This was better, though; like a vintage Mercedes alongside shiny new pick-up trucks. The pistol-grip stock was perfectly proportioned and the lever curved alluringly to match it. The three-quarter magazine and the old-fashioned engraving with its crisp, precise italics (“special smokeless steel!”) declared its age, and the worn bluing around the muzzle attested to long use. Even its chambering, .32 Special, that exotic 8mm twin of the .30-30, was exciting.
It was a graceful rifle; well-balanced and handy in tight places, quick to mount and natural to point. The action was slick and tight. The hammer came back with a crunchy double click that was enormously satisfying. The fit of the darkened walnut and the faint remains of beautiful case-hardening seemed like ghostly remnants of a bygone age of craftsmanship. The rifle belonged with the man. It exuded a spirit of quality he sought to preserve.
This was the gun I always asked Pappa to show me. Though he must have known I visited the rifle on my own time, he would pull it out and show me how it worked. Sitting beside him on the spare bed I learned the responsibilities of an armed man: caution and awareness and readiness.
He taught me how to handle the rifle without endangering others, while always keeping it ready for action. I learned how to load and unload it safely, how to cock and decock the hammer, how to safely carry it ready with a loaded chamber (but only while I was standing or still hunting—never with the rifle slung or while crossing barriers or riding a vehicle). I knew the safety rules already and he made me recite them. The trigger was the lever we pressed when we had made a decision, when we had chosen, to take a life-an action that cannot be undone-and I should keep my finger clear until I was prepared to kill.
I practiced carrying the rifle slung at the ready, African style, with the butt upward over my weak shoulder. He had me practice the motion so that I wouldn’t snag the sling on my clothing or take my eyes off the target as I cycled the action (briskly, with authority) and tucked the butt into the pocket of my shoulder.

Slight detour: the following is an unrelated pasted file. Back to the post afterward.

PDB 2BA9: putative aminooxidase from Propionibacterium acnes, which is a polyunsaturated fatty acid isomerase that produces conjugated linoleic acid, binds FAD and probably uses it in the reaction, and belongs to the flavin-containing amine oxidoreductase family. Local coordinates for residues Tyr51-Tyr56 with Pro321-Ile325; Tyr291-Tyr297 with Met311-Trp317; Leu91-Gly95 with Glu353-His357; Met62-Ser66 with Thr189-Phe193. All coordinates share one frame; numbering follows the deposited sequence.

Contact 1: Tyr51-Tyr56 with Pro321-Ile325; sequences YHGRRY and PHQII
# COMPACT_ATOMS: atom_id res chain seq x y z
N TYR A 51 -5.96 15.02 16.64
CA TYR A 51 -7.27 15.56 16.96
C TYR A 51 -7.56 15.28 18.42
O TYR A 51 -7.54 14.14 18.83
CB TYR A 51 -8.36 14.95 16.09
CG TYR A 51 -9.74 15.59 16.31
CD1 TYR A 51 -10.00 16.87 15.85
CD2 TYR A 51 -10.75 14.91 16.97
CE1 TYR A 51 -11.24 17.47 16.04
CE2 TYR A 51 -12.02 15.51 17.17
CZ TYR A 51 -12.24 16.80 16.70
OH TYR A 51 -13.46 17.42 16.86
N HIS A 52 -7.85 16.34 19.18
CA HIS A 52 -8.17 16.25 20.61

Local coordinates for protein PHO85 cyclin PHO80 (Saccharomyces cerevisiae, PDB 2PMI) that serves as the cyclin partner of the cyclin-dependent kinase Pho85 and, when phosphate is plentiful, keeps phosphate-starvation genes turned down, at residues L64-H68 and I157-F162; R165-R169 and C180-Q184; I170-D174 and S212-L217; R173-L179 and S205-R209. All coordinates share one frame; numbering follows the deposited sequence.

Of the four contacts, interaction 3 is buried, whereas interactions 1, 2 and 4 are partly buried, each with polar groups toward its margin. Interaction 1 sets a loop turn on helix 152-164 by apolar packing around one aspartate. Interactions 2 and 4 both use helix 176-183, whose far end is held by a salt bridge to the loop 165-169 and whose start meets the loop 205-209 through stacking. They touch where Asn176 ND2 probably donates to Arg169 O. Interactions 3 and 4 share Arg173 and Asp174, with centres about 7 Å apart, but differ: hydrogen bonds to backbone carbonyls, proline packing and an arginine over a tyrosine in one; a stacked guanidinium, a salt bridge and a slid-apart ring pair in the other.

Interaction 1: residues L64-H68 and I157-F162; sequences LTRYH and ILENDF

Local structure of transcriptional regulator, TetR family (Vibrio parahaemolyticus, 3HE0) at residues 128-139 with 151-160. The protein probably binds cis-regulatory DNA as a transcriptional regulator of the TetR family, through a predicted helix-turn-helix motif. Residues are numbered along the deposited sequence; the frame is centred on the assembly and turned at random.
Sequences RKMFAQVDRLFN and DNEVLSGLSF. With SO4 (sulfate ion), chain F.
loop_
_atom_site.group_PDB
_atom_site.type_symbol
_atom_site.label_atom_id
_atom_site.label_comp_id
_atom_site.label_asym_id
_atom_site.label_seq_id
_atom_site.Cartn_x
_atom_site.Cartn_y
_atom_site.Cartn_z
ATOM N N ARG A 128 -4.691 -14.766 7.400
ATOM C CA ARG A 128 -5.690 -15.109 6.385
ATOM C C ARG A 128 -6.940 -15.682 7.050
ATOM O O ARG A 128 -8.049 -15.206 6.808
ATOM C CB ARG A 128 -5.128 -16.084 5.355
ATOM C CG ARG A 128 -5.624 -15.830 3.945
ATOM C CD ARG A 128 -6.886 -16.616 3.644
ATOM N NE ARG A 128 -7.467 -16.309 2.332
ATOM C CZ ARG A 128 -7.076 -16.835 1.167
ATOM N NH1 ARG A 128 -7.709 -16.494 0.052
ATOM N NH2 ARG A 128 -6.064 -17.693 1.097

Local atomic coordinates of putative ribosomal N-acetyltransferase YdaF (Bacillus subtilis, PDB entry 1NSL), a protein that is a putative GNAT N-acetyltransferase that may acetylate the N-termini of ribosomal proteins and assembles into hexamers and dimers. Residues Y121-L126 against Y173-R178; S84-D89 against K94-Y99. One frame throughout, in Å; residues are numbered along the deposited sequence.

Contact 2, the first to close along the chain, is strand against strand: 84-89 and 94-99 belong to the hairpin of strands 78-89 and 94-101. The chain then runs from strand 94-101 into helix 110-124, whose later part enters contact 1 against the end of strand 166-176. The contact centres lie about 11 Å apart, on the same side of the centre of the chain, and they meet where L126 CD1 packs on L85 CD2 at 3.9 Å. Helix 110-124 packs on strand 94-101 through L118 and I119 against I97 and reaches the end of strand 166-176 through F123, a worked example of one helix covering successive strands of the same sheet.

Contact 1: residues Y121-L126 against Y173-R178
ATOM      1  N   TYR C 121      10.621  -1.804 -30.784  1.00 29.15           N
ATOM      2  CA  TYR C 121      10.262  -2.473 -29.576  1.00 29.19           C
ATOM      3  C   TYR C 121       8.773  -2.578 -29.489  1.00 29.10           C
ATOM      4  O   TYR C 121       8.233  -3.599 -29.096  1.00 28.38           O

I learned to keep the gun tight to my shoulder and my eyes forward as I levered in the follow-up shot. Then he would tell me again, with a gleam in his eye, about his surprise meeting with the buck in the pre-dawn fog; swinging the rifle through the presentation in slow motion as he recounted how the deer had paused in stately surprise for that one critical moment as the sights had risen to cover the shoulder and the sling had tightened around his forearm and the trigger had broken.
I remember my mother’s voice from down the corridor asking “Where’s Randy?” and Grammy’s voice answering from the kitchen, “Oh, the boys are looking at guns again.” Pappa smiled and winked at me. They might not understand, but we did. We were sharing a rite of boyhood, passing down family lore…and whatever incidental mentoring was occurring, the boys were seizing the opportunity to look at guns again.
Later I was old enough to shoot the Marlin. I was eager to count out the cartridges from the old Western boxes with the cardboard dividers and set up the cans for targets. I reveled in the noise and the smoke, and laughed at my Father’s fanciful excuses for why his shooting wasn’t really the best. I soaked up the sharp tang of the cleaning fluid and the rich sweetness of the oil. Mostly, I loved being one of the boys; being part of the stories we would recount over my Grammy’s fresh sausage and fried potatoes. I fell asleep in our garret dreaming of deer in the fog.
The last time I saw Pappa I was seventeen and he was anticipating his last birthday from a hospital bed. That last day there was no bear hug. For the first time, he shook my hand (his was weak, but firm), looked me in the eye, and said “I’ll see you soon, brother.” In that look was an unspoken message: that the next time we met, in a very different place, we would, indeed, be brothers and that man-to-man we could admit what my mother and my little brother were not ready to see. When I turned away my eyes were dry, like my father’s which met their gaze with that same look of understanding. It was, truly, the first time I felt the weight of manhood, and I was surprised to find the mantel fit so well.